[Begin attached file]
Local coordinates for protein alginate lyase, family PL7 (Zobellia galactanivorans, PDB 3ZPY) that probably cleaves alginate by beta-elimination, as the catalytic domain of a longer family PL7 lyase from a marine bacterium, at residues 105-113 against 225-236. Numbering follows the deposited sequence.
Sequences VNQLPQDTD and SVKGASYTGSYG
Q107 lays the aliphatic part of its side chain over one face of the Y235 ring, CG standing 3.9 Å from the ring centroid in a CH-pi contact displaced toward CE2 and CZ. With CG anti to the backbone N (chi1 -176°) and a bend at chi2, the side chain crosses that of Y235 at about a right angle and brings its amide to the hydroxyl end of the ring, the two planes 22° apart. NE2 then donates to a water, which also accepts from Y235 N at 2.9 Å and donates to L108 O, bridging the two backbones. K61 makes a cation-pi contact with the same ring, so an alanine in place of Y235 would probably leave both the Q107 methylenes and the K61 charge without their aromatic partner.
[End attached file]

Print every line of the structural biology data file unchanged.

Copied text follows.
Local coordinates for protein alginate lyase, family PL7 (Zobellia galactanivorans, PDB 3ZPY) that probably cleaves alginate by beta-elimination, as the catalytic domain of a longer family PL7 lyase from a marine bacterium, at residues 105-113 against 225-236. Numbering follows the deposited sequence.
Sequences VNQLPQDTD and SVKGASYTGSYG
Q107 lays the aliphatic part of its side chain over one face of the Y235 ring, CG standing 3.9 Å from the ring centroid in a CH-pi contact displaced toward CE2 and CZ. With CG anti to the backbone N (chi1 -176°) and a bend at chi2, the side chain crosses that of Y235 at about a right angle and brings its amide to the hydroxyl end of the ring, the two planes 22° apart. NE2 then donates to a water, which also accepts from Y235 N at 2.9 Å and donates to L108 O, bridging the two backbones. K61 makes a cation-pi contact with the same ring, so an alanine in place of Y235 would probably leave both the Q107 methylenes and the K61 charge without their aromatic partner.